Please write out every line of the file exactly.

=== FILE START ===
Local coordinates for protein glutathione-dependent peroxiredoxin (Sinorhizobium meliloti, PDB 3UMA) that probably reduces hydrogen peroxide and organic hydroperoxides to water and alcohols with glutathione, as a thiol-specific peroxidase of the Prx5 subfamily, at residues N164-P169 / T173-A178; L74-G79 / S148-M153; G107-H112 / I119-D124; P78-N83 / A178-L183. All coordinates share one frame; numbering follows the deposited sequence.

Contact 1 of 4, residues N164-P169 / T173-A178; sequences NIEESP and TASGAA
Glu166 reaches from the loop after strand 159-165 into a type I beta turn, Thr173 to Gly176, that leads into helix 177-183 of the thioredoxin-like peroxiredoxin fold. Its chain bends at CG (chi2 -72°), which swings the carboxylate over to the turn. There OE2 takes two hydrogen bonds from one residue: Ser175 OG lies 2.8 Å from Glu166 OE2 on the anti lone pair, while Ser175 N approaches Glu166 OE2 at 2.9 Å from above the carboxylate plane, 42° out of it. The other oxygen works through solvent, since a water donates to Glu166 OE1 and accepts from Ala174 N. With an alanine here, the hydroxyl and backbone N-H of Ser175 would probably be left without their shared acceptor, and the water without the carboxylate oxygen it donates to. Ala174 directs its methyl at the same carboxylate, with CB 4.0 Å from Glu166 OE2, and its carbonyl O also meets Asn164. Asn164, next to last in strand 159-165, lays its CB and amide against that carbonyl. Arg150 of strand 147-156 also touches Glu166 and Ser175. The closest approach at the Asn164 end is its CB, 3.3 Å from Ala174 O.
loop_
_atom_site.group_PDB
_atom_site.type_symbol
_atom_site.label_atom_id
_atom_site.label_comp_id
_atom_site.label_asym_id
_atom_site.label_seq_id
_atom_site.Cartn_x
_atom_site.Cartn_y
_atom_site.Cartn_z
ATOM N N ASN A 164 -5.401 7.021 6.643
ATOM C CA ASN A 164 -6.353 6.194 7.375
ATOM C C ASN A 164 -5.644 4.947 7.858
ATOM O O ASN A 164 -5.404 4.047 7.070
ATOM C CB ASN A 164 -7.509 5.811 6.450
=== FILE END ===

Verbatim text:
Local coordinates for protein glutathione-dependent peroxiredoxin (Sinorhizobium meliloti, PDB 3UMA) that probably reduces hydrogen peroxide and organic hydroperoxides to water and alcohols with glutathione, as a thiol-specific peroxidase of the Prx5 subfamily, at residues N164-P169 / T173-A178; L74-G79 / S148-M153; G107-H112 / I119-D124; P78-N83 / A178-L183. All coordinates share one frame; numbering follows the deposited sequence.

Contact 1 of 4, residues N164-P169 / T173-A178; sequences NIEESP and TASGAA
Glu166 reaches from the loop after strand 159-165 into a type I beta turn, Thr173 to Gly176, that leads into helix 177-183 of the thioredoxin-like peroxiredoxin fold. Its chain bends at CG (chi2 -72°), which swings the carboxylate over to the turn. There OE2 takes two hydrogen bonds from one residue: Ser175 OG lies 2.8 Å from Glu166 OE2 on the anti lone pair, while Ser175 N approaches Glu166 OE2 at 2.9 Å from above the carboxylate plane, 42° out of it. The other oxygen works through solvent, since a water donates to Glu166 OE1 and accepts from Ala174 N. With an alanine here, the hydroxyl and backbone N-H of Ser175 would probably be left without their shared acceptor, and the water without the carboxylate oxygen it donates to. Ala174 directs its methyl at the same carboxylate, with CB 4.0 Å from Glu166 OE2, and its carbonyl O also meets Asn164. Asn164, next to last in strand 159-165, lays its CB and amide against that carbonyl. Arg150 of strand 147-156 also touches Glu166 and Ser175. The closest approach at the Asn164 end is its CB, 3.3 Å from Ala174 O.
loop_
_atom_site.group_PDB
_atom_site.type_symbol
_atom_site.label_atom_id
_atom_site.label_comp_id
_atom_site.label_asym_id
_atom_site.label_seq_id
_atom_site.Cartn_x
_atom_site.Cartn_y
_atom_site.Cartn_z
ATOM N N ASN A 164 -5.401 7.021 6.643
ATOM C CA ASN A 164 -6.353 6.194 7.375
ATOM C C ASN A 164 -5.644 4.947 7.858
ATOM O O ASN A 164 -5.404 4.047 7.070
ATOM C CB ASN A 164 -7.509 5.811 6.450